Sadly, World War II veterans are dying at a rapid rate. Read this story of a local veteran who reminisces on her service.
On Sept. 12, 1940, the peak of Germany's campaign to gain air superiority over the United Kingdom ahead of a planned invasion across the Channel, an English country girl about 21 waited on a bus near the small Victorian spa town of Harrogate.
As she waited with her younger sister, a single airplane came in low and began to circle overhead. The girls watched curiously until they heard the familiar sound of a diving German Stuka and the blast of the first of three 1,000-pound bombs.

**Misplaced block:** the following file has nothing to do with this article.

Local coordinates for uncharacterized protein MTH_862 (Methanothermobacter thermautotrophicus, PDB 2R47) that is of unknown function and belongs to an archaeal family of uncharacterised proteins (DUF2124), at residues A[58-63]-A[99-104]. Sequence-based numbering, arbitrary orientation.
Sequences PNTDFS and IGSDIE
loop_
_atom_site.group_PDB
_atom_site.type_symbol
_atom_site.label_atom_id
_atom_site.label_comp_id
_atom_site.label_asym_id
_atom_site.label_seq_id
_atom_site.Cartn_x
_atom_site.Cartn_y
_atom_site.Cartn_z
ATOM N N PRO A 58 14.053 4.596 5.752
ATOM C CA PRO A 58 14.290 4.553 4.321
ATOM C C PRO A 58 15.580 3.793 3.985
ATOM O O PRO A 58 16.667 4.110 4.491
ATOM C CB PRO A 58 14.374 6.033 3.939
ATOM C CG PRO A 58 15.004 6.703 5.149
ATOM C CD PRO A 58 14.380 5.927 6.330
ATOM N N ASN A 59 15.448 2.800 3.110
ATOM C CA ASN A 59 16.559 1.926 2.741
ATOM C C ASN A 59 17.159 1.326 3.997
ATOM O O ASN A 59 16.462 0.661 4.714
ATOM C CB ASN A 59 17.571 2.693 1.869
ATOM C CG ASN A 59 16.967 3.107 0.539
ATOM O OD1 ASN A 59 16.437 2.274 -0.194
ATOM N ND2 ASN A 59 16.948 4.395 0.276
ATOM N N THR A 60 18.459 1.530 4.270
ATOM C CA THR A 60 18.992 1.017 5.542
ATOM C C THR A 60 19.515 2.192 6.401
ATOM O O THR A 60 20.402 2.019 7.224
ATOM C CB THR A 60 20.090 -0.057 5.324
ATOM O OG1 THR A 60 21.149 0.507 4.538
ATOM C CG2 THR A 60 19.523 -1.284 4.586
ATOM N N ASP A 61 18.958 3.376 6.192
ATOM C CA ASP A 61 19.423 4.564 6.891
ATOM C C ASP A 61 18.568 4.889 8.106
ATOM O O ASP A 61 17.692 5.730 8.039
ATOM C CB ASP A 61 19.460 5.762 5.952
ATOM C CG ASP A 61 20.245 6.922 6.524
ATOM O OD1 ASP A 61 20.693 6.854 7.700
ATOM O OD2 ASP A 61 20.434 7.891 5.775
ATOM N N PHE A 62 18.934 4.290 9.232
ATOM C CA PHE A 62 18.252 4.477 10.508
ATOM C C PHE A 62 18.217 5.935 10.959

Now living in Colorado Springs, Monica Agnew-Kinnaman said she has never forgotten that sound, which she heard repeatedly for the next several years as an anti-aircraft artillery soldier with the British Army.
"We were the first line of defense," Agnew-Kinnaman said.
While most women stayed home in those days, Agnew-Kinnaman said she was determined to be part of the defense of the kingdom.